While the size of this group of the lower income population means it is important one to effect change, arguably, it is the professional classes that are typically setting the media and public policy agenda on climate change. The danger here is that calls for ‘managing on less’ in the interests of climate change will not necessarily find support in this wider group.
This is not because this is a group that is unconcerned, indeed research has found a great deal of concern about climate change in low-income groups. This is despite the “Environmental belief paradox” the surprising tendency to misperceive groups that are the most environmentally concerned and most vulnerable to environmental impacts as least concerned.
The issue, however, is that for this group their living standards have fallen with increasing levels of job insecurity, mounting debt and more challenging access to public services. The levels of stress and insecurity that characterise much of this group means that a ‘scarcity’ mindset creates limited bandwidth to prioritise climate behaviours, with a range of other concerns (e.g. finding employment, shopping for cheap food, managing access to public services) higher in the hierarchy of priorities.
And in the context of calls at COP27 for rich nations to do more in terms of reducing their carbon footprint, the reality is that this falls on deaf ears of the hugely increased population, even within those rich countries, that are finding it difficult to pay their bills.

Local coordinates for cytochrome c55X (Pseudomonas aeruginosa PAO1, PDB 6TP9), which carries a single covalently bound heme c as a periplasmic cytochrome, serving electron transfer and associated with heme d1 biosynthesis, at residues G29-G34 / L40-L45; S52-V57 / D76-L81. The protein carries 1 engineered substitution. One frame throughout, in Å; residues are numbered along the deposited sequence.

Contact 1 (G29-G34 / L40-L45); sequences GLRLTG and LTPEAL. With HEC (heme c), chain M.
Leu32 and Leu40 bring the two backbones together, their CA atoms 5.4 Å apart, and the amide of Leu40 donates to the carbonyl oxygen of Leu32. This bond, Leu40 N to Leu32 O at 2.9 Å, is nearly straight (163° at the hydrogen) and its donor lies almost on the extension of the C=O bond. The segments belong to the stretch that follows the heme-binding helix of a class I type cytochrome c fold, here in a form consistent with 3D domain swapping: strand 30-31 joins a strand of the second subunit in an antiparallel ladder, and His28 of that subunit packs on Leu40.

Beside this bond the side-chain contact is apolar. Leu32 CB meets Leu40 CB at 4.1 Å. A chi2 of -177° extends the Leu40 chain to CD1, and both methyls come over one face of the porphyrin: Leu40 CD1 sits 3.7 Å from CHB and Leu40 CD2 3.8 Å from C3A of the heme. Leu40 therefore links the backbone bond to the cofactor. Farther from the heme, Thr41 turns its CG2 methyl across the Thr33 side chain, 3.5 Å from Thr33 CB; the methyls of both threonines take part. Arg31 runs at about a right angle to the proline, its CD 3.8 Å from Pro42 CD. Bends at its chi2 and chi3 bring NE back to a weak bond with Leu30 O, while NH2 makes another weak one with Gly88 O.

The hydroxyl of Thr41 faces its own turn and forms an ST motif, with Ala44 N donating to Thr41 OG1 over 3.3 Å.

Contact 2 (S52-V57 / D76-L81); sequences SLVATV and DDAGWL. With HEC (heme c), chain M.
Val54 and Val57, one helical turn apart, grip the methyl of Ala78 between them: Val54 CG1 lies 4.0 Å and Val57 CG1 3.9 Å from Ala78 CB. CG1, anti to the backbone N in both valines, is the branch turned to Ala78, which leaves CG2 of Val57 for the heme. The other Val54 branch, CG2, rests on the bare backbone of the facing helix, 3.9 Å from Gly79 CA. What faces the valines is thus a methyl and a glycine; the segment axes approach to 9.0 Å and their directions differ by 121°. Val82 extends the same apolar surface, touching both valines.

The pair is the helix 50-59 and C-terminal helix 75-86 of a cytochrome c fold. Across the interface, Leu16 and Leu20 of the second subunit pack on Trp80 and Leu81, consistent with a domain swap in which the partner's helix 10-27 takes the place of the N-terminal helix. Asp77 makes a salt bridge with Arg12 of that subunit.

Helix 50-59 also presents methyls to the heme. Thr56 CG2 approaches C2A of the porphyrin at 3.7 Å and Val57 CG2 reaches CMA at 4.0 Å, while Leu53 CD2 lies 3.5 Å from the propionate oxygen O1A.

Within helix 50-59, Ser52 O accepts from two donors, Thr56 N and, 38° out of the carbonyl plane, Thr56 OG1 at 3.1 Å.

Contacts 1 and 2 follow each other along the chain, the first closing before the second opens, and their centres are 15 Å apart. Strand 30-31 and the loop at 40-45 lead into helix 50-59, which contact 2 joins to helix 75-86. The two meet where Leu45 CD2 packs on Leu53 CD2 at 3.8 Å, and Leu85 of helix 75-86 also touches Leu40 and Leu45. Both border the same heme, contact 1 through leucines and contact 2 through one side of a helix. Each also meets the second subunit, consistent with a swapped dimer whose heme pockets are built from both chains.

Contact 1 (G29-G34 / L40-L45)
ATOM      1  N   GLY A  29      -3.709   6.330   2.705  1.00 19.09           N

This is therefore a group which is much less likely to respond to appeals for having less and for de-growth but instead need to be able to see the way that climate behaviours can lead to benefits such as more job security, access to stable housing and affordable energy tariffs. The focus on the negative for this group rather than potential for material gains is unlikely to result in the mass, popular engagement for action.
If we are to use behavioural science as a lens to understand behaviour, we need to make sure that our lens is not always ‘zoomed in’ on the individual and their immediate situation but that we also ‘zoom out,’ so that we can see the wider social, cultural, economic and political environment. When we do this, we can see more clearly how our responses and behaviours are not only the result of our individual psychology but are also socially, economically and historically situated. There is a nuanced balancing act between the individual and these wider ways in which our behaviour is shaped that will inevitably be a source of debate and disagreement.
But disciplines such as ethnography, geography and sociology (and of course social and market research) offer behavioural scientists a great resource to examine what these broader influences are. In turn this allows us to then see more clearly how we need to call on different psychological mechanisms to better understand the behaviours for each group, which in turn guides us towards more effective avenues to engage that are more likely to result in positive outcomes.
Behavioural science does not ignore the wider environment but perhaps there is a tendency not to examine the interplay between the societal and individual closely enough. We call for more debate on ways the discipline can better deal with more than one framing at a time, a step surely needed to address the complex and daunting challenges that we are now facing.
We apply a questioning eye to the big issues of the day - as well to as our own discipline - with a regular feed of articles direct to your inbox